The open letter takes issue with Trump statements that appear to question the alliance, encourage Russia to hack and release Clinton's deleted State Department emails, and seem to recognize Russia's annexation of Crimea, which the United States considers illegitimate. The letter does not endorse Clinton, although several of the individual signers have done so separately.

"There are people, Republicans, saying it's time to put country before party. That's not a thing any Democrat can say to a Republican. That's something only a Republican can say to a Republican," Benenson said in an interview.

The Clinton campaign invited several Republicans to make that argument at the Democratic convention last week, including Douglas Elmets, a White House spokesman under former president Ronald Reagan.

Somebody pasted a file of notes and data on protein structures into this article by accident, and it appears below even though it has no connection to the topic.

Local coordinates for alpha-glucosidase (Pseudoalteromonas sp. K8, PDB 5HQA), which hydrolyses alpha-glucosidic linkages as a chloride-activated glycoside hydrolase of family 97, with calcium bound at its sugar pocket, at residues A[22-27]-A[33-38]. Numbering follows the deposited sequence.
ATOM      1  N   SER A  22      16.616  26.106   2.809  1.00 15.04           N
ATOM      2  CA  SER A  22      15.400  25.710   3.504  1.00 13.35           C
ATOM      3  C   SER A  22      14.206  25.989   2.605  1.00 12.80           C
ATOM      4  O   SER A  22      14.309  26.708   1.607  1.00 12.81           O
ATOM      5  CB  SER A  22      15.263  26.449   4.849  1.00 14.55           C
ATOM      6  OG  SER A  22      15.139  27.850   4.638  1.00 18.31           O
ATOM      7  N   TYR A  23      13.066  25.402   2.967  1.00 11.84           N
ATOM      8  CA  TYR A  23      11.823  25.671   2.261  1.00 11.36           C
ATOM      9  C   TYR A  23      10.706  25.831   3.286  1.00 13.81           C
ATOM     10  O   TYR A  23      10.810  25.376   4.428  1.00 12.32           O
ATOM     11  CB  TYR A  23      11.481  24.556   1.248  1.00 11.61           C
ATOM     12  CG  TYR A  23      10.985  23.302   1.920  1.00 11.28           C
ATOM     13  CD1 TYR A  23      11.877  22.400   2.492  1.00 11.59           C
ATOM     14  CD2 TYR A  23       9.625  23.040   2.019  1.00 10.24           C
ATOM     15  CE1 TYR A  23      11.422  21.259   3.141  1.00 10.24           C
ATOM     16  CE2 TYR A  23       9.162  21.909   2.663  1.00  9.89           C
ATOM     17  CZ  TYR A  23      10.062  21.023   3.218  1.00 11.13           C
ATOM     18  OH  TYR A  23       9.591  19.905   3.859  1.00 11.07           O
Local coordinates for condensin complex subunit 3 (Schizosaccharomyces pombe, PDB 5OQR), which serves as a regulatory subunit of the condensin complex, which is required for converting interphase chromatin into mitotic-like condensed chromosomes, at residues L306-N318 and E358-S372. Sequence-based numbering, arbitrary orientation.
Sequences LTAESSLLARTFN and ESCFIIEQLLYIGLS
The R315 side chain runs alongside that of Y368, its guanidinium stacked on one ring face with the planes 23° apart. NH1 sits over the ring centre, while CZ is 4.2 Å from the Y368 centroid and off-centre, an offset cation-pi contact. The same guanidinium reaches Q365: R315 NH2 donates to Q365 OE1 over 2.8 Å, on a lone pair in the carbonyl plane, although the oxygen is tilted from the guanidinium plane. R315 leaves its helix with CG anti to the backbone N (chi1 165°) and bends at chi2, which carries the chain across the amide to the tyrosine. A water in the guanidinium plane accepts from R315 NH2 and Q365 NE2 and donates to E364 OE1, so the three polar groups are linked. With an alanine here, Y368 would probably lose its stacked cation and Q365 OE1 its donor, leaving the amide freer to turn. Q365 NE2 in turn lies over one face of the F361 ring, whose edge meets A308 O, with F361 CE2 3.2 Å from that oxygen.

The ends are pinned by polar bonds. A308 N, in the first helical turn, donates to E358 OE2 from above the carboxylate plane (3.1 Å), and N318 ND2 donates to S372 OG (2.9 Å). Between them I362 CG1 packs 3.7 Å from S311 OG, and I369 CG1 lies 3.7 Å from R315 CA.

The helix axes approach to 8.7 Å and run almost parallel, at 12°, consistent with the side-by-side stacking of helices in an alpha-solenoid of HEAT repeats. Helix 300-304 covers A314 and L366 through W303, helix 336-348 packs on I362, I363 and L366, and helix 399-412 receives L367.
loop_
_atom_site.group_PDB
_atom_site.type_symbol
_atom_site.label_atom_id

"Trump appeals to our basest instincts, our worst selves," said Elmets, who has taken it upon himself to write op-eds, appear on television and speak out in other ways to encourage other Republicans to support Clinton.

Elmets said he was asked to speak at the convention by a friend active in Democratic politics in California who acted as a go-between with convention organizers.

"At the end of the day, I can see the fish rotting at the head," said Elmets, referring to Trump's effect on the Republican Party.

Since the close of the convention, Clinton secured the public endorsement of entrepreneur, sports team owner and reality TV personality Mark Cuban, who had earlier indicated that he might vote for Trump. She was also endorsed by Hewlett-Packard executive and Republican fundraiser Meg Whitman. More are in the works, including Republicans who have held senior foreign policy roles in the executive branch and Congress, Democrats familiar with the effort said.